TOKYO — Thailand is "highly likely" to seek membership in the Trans-Pacific Partnership (TPP) but would first need to weigh up the impact of the free-trade accord on its export-led economy, Deputy Prime Minister Somkid Jatusripitak said on Friday.
The US-led pact now has 12 members including Canada, Australia, Japan, Mexico and Chile, as well as four from Asean: Vietnam, Malaysia, Singapore and Brunei. The TPP would slash tariffs in a market of 800 million people representing about 40% of the global economy.
"Thailand is highly interested in joining TPP," Mr Somkid told a news conference in Tokyo. "Chances are high that Thailand will seek to join TPP."
He said the government was analysing the impact of joining the trade deal, particularly on sensitive issues including agriculture and pharmaceuticals.
"We need to convene specialists and gain the public's understanding on these matters. We need a forum for discussion and exchanging views," he said.
Membership could be a boon for Thailand as competition heats up from rival exports and manufacturing economies including Malaysia and Vietnam, particularly in electronics, seafood and agriculture.
It could also benefit its automobile industry, which accounts for about 10% of Thai gross domestic product, and support large-scale investments in assembly plants in Thailand from Japanese carmakers including Toyota and Honda. Thailand is the largest regional production and export base for the world's top carmakers.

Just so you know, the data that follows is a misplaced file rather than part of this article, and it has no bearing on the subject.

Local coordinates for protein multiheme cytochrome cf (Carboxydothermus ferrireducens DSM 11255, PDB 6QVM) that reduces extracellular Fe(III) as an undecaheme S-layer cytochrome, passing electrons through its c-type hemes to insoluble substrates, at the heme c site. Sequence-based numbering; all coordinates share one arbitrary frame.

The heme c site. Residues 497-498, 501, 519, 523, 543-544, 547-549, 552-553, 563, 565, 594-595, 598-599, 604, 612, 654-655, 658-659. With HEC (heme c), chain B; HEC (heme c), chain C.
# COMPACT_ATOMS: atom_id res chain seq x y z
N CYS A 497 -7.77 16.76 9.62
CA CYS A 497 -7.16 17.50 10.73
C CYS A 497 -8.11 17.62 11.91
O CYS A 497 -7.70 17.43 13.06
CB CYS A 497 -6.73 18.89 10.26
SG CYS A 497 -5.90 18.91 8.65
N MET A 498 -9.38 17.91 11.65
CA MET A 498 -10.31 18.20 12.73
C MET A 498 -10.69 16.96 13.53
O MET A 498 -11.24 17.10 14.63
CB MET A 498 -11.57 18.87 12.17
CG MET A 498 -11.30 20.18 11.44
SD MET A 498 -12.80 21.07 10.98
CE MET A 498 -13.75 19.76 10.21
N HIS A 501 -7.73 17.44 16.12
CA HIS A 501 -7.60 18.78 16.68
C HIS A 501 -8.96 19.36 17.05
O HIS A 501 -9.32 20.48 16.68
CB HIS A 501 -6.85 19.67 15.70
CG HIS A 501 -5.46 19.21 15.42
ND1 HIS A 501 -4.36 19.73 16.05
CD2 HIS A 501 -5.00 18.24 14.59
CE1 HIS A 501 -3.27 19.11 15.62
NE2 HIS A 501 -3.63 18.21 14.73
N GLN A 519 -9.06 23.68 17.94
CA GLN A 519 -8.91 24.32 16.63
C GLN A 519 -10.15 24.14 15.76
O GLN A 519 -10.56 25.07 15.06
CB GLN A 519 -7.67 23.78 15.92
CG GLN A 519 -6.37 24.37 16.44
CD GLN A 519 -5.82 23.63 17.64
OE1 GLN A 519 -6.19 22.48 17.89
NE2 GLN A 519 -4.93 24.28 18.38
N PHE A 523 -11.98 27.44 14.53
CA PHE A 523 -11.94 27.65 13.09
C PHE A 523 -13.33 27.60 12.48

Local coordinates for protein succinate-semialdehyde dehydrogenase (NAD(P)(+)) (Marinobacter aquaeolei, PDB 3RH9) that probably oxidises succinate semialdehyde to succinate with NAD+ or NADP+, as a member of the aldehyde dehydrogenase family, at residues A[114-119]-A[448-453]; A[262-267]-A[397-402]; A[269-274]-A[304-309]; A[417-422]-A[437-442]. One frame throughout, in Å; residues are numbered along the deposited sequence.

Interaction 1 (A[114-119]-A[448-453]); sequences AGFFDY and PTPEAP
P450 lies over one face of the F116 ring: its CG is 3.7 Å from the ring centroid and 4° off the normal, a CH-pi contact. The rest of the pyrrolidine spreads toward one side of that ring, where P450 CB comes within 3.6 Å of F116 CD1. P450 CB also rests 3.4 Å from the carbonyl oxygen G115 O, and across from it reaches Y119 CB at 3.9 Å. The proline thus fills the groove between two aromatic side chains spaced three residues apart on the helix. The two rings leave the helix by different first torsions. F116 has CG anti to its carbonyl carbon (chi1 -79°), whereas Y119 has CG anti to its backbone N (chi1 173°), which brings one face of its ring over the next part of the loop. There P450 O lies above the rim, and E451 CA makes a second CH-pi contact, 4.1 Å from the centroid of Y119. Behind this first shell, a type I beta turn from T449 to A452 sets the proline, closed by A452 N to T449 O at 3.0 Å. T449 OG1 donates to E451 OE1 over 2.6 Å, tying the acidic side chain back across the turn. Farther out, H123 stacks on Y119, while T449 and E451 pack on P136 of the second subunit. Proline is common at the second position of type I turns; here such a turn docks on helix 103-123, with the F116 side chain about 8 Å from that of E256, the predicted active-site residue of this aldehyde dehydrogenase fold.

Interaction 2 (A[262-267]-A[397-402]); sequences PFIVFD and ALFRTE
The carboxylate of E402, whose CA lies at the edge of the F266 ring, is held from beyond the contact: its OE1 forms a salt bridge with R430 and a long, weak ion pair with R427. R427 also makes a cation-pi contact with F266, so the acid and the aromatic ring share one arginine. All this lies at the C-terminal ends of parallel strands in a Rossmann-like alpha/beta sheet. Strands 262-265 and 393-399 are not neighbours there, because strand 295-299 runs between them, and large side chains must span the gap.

Prime Minister Prayuth Chan-ocha also said a comprehensive study of the pact was needed. "We have to look at everything carefully before making a decision," he told reporters in Bangkok.
The TPP has been highly controversial, with critics saying that it envisions a trade and investment regime cast in the US image, obliging countries to follow US rules and benefiting large US corporations the most.
Thailand's expression of interest follows a marathon final round of talks in Atlanta that capped off six years of complex negotiations toward the biggest trade pact in a generation.
The Philippines has also signalled that it may apply for TPP membership and Indonesia's trade minister on Tuesday said his country had "no choice" but to sign up, or risk losing its competitive edge.
Failure to come onboard could hurt foreign investment flows into Thailand as TPP members would build up a supply chain within the bloc, analysts from KBank Capital Markets wrote in a report.
"Thailand will need to weigh the benefits of the TPP against domestic institutional capabilities to prepare for changes in the new era of global trade," they said.
Thailand also needs to resolve its human trafficking problem as Washington refuses to negotiate with countries in its lowest tier for its Trafficking in Persons (TIP) ranking, the report added.
The United States this year upgraded Malaysia from Tier 3 to Tier 2 in its annual TIP review. US lawmakers demanded an investigation, saying Malaysia had not done anything to justify the upgrade, and the move appeared to be a purely political decision to ensure its TPP membership.